The Cage (1985) VHS - What Closing Logo?

Discussion in 'Star Trek - Original Series' started by ClassicTVMan81, Nov 10, 2011.

  1. ClassicTVMan81

    ClassicTVMan81 Lieutenant Junior Grade Red Shirt

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    Does anyone know what the original separate closing logo was at the end of the grayscale print of "The Cage" on the 1985 Paramount Home Video VHS of Star Trek (TOS)?

    My brain thinks it was once this logo:
    http://www.youtube.com/watch?v=BcbXoBtYvNc
    (Paramount Television "Blue Mountain", used 1975 to 1987, music by Lalo Schifrin from 1975-76 and 1978-87; Jerry Goldsmith 1976-78)

    For the colored version of this same episode, first seen in 1988 after the 2-hour Star Trek retrospective, The Star Trek Saga, this was the original separate closing logo:
    http://www.youtube.com/watch?v=H_lrUXRIZrc
    (Paramount Television "CGI Mountain", used 1987 to 2002, music is an adaptation of the Paramount on Parade newsreel theme song composed by Elsie Janis and Jack King)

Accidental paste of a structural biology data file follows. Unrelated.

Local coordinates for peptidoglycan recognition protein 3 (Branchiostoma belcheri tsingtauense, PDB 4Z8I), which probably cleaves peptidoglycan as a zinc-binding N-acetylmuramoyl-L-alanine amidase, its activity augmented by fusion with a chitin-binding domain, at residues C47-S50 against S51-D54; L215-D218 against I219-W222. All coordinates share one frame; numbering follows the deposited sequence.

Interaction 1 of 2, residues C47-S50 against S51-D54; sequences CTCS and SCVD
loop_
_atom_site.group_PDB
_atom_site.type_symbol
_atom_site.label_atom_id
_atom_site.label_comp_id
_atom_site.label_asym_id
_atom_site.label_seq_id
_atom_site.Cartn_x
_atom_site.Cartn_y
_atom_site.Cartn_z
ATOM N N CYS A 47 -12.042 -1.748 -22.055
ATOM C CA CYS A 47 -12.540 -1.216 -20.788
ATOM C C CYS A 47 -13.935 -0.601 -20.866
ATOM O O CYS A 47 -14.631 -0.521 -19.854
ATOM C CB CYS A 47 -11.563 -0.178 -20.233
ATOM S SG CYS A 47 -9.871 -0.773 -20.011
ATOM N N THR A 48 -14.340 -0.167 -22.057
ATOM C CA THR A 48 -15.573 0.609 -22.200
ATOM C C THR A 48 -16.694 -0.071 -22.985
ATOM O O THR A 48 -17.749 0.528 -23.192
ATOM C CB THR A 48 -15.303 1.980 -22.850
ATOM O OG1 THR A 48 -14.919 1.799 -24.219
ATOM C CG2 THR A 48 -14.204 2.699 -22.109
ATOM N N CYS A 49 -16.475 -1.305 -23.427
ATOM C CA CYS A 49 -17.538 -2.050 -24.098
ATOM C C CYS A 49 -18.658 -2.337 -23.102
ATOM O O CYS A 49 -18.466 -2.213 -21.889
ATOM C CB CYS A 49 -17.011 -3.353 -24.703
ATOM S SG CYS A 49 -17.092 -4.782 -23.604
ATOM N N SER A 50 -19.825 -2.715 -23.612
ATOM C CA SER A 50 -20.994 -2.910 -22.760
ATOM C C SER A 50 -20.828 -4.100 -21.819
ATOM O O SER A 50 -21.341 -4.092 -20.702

~Ben
     
  2. Christopher

    Christopher Writer Admiral

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    Wow, I never knew who wrote those Paramount stings. How did you find that out?

    As I recall, the original home video release wasn't fully in black-and-white; it was intercut between color footage from "The Menagerie" and black-and-white footage from Roddenberry's surviving copy of "The Cage." If it came out in '85, it stands to reason it would've had the Schifrin sting and the blue logo.
     
  3. ClassicTVMan81

    ClassicTVMan81 Lieutenant Junior Grade Red Shirt

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    http://www.closinglogos.com/page/Paramount+Television